19 October 2011


This blog has been largely dormant this year. There are a few reasons for that, the largest one being that I have started to see myself more as a tool for disseminating agitprop rather than a creator of it, and social media largely gives me a better vehicle to do that to whatever small world where I happen to be. There are plenty of people with more intelligent things to say than me, and I figure it's more of a service to do not as much exhaling as inhaling.

Nevertheless I think it would be abdicating some responsibility not to write a few words about what we can loosely call the "Occupy" movement, which is certainly the most significant left movement in my lifetime in the United States and likely the biggest moment for radical politics in the US since 1968.

It was not supposed to be so. The idea of a permanent encampment "occupying" Wall Street was initially conceived by the small radical magazine Adbusters and amplified around the internet by the hacktivist collective Anonymous, claiming inspiration from the Arab Spring and the Spanish Indignants. Few liberal pundits were prepared to take it seriously, foreseeing another small forgettable gathering of unintelligible hippies. Then something quite remarkable happened: A commune of protestors planted themselves in the media capital of the world armed with a simple class-war message, embodied by the ever-present slogan "We are the 99 percent," and began rapidly and inexorably gaining a mass base of popular sympathy completely unaided by the usual partisan Democratic "activist" groups. Copycat "occupations' have sprung up in dozens of cities around the world.

The mainstream press has of course been professing ignorance from the outset about what the "message" or "demands" were, and what they plan to use in place of the current system of power. This is purely posturing which is easily answered by spending any time in the occupied space, which in New York has been redubbed "Liberty Plaza." They are there to fight the war against the ruling class, and have set up a small self-governing city with a decentralized, leaderless consensus democracy of the sort enjoying wide popularity in contemporary anarchist circles. I am reminded of the old IWW notion of "building the new world in the shell of the old," there are numerous other influences as well.

 There are considerable challenges ahead, however. The first will come from the political class and its liberal enforcers, who, after a period of scrambling to take stock of the moment, are now lustily eying the protests as a kind of Democratic answer to the Tea Party, an attempt to rescue a party's sagging image with a re-branding. There is no small risk that trained political managers will step into the leadership vacuum, strip the movement of any radical elements (one already hears the usual cowering of liberals from being associated with "anarchists" and other riff-raff) and utilize the branding of the popular occupation to flak for some tepid, ineffectual reform that is more bark than bite. There will likely be considerable resistance to this; much of the core of the movement, beyond the radicals, is made up of disaffected young Obama voters who have seen the deceptiveness of electoral politics in the Democrats' utter failure to deliver barely modest reform in the wake of historically smashing victories.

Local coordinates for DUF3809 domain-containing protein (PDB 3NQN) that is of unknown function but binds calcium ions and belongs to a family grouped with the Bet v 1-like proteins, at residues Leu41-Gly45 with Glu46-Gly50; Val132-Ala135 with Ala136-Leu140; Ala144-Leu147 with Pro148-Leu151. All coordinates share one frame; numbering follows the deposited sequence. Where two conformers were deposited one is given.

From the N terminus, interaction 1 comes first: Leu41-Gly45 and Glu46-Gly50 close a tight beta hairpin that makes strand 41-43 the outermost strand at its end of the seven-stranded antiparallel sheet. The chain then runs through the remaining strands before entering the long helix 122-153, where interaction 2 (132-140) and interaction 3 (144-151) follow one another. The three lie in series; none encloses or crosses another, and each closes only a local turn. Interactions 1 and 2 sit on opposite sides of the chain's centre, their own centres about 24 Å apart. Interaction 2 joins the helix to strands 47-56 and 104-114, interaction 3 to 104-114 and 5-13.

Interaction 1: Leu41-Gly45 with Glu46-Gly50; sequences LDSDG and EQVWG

This would be a disaster on many fronts. The Occupiers have deliberately chosen to rally around the all-encompassing banner of "the 99 percent" rather than the middle-class reformism which Democratic politicians and liberal pundits blather ceaselessly. They have proven, contra the establishment of both parties and their media flacks, that an explicit class war message resonates with the public imagination, even if they are shrewd enough not to use those poisoned words exactly. Becoming an Obama campaign front would ruin much of the goodwill the Occupation currently enjoys, both in its association with establishment politics and the inevitable dilution of its message into a meaningless muddle by the liberal wing of the finance party. 

I should also note as an aside that they have produced a popular non-partisan movement which is not enamoured of technocratic centrist billionaires. Old Mike Bloomberg has become something of the Scrooge of this story, in fact. I point this out just because it's fun to think of which hole Thomas Friedman has gone to hide in to console himself.

It is, however, entirely fair to wonder what the protests can accomplish. The electoral arena is dry, but, as of now, the occupiers lack the sheer critical mass to enforce change by presenting a direct threat to the well being of the ruling class. So far, marches have numbered in the thousands; that will have to increase to the millions for something like that to be achieved. Perhaps the most we can hope for at this point is the old left idea of "raising consciousness;" if the occupation continues to preach its beautifully simple, easily understood message, the great inert mass of Americans may yet shed their skepticism for a revolution.